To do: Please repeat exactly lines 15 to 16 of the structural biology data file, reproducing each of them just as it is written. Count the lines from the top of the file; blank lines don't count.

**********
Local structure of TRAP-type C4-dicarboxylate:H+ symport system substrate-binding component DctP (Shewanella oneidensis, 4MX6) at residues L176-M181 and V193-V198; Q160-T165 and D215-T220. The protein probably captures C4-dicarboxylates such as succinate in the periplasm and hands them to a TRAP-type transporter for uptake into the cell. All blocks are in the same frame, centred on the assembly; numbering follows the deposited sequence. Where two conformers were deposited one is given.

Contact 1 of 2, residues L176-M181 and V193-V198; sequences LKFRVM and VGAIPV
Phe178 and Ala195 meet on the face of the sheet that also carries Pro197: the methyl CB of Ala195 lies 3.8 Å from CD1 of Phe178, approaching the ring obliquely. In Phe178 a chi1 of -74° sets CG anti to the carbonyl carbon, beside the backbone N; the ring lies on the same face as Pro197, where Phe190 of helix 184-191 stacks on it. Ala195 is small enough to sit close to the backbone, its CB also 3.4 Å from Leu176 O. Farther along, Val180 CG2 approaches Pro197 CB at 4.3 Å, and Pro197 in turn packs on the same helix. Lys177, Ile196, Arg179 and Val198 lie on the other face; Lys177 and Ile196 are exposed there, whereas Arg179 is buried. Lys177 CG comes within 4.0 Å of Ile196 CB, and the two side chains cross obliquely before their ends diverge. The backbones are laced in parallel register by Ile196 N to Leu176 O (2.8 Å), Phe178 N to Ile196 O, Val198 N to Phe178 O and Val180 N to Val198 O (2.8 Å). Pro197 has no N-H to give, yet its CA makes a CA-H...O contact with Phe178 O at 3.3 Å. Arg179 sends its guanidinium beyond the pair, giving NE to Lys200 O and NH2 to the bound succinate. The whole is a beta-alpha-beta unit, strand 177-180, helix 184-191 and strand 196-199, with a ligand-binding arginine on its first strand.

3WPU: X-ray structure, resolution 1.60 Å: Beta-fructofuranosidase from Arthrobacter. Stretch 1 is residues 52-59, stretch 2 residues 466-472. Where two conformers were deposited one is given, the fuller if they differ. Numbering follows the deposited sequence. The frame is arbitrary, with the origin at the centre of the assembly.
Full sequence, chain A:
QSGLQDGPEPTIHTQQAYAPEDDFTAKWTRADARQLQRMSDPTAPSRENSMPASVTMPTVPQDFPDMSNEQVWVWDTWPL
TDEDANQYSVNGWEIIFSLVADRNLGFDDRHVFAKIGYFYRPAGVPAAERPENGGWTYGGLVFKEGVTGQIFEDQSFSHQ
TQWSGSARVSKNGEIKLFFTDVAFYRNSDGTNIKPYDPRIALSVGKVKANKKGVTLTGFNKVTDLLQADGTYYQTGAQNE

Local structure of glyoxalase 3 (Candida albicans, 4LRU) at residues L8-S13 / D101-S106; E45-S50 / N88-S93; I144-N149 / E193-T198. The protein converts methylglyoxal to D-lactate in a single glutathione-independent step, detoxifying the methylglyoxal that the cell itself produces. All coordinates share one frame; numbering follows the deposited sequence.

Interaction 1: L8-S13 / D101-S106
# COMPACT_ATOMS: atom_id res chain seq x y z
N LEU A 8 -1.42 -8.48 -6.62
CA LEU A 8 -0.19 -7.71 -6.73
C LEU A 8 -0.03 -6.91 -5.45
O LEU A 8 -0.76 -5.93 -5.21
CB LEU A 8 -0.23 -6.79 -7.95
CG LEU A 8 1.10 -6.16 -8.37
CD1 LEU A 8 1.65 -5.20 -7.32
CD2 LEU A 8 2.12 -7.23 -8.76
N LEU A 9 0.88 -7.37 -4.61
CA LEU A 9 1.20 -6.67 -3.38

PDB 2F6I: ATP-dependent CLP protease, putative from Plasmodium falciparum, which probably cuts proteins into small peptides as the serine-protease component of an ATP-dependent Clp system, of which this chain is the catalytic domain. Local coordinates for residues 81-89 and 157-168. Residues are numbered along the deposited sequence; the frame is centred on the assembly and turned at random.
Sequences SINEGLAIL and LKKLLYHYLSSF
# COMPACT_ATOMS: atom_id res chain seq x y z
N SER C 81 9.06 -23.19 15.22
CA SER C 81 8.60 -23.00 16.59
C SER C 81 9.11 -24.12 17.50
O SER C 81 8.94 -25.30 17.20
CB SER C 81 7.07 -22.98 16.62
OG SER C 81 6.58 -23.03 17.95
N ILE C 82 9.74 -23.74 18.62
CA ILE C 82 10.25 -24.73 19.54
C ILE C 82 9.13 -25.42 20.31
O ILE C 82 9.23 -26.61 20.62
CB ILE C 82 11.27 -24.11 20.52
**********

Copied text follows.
O LEU A 8 -0.76 -5.93 -5.21
CB LEU A 8 -0.23 -6.79 -7.95